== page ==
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How to Play (And Still Be A Grown-Up)

It's play time! By rediscovering the abandon of play, you can reduce stress, improve your mental health and take a well-needed time out.

We see children do it all the time: jump ropes, create fashion doll musicals, make building block cities, play dress-up and stick-up. They laugh, giggle show off and show up. Sometimes they even tell each other to shut up, and then are friends again, within seconds.

As card-carrying members of the adult population, we often fail to recognize that within play lies deeply rooted secrets to our own humanity.

Play Supplies:

  • Crayons & coloring book
  • Sidewalk chalk
  • Bubbles
  • Kazoo
  • Whoopee cushion
  • Rubber chicken

IDENTIFY HOW YOU PLAY BEST

Some people play best alone—a crate full of fashion dolls and they are good to go. Others like one or two friends to build a clay city or play hide and seek through the work cubicles, while others prefer group dynamics such as musical chairs or a rousing game of Twister.

CHOOSE YOUR TOYS WISELY

Sidewalk chalk can beautify your driveway or write a slick love note to a neighbor. Crayons can be used to color outside of the lines in a coloring book or make a homemade greeting card that can be eaten in case of emergency. The toys you choose need to be appropriate to the situation and the setting: bubbles may have a calming effect at the workplace, but a screaming rubber chicken might put you in the unemployment line.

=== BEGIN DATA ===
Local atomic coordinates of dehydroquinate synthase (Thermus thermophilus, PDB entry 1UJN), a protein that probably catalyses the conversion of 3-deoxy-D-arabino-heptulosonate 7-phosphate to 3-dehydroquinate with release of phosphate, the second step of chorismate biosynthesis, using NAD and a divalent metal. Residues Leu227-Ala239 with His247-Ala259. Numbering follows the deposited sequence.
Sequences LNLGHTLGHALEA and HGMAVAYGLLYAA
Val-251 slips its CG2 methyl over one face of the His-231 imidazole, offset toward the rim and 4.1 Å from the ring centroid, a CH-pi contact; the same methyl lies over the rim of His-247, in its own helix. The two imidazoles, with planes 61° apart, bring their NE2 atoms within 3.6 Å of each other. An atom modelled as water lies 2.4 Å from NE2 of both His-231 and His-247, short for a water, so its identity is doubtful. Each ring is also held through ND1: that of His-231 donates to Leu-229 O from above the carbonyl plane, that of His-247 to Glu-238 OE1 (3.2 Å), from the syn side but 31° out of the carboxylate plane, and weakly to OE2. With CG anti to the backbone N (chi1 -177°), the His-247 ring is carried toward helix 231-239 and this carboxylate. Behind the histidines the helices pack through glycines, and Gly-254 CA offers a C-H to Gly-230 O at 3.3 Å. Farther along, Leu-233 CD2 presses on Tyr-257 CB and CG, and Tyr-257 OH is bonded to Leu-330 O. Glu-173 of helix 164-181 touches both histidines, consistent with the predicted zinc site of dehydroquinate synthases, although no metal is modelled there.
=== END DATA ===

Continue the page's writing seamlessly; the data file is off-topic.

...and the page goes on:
FIND APPROPRIATE PLAYMATES

If you are whoopee cushion kind of person, you may not have the best of times with a fashion doll diva. It is important to seek out playmates with similar interests. If you are artistic consider starting a lunchtime drawing group with pilfered office supplies.

REMEMBER TO HAVE FUN

Play must be fun, I repeat, it must be fun, if you are not having fun it is not play, it is something else entirely and would be included in a very different kind of article such as how to remove a fur ball from an alligator!

Tips & Warnings

  • Keep a play journal using crayons, magic markers and stickers
  • Make and keep play-dates
  • Smile a lot
  • Laugh
  • Do not bring a screaming rubber chicken when visiting the elderly.
  • Smile a lot more
  • Keep laughing

Article Evaluations (from eHow):

7/1/2009 Ah yes, I play all the time. 34 years old and learning to skateboard, that's my most recent endeavor. I like your ideas, Ada-Reva. 5

5/27/2009 Fun tips and great written format! 5

5/15/2009 Very fun, thanks! 5

5/12/2009 lol..fun..nice work on How to Laugh at Yourself so the World Laughs with You! 5

5/12/2009 My husband and I love to play. Thanks for the great article! 5


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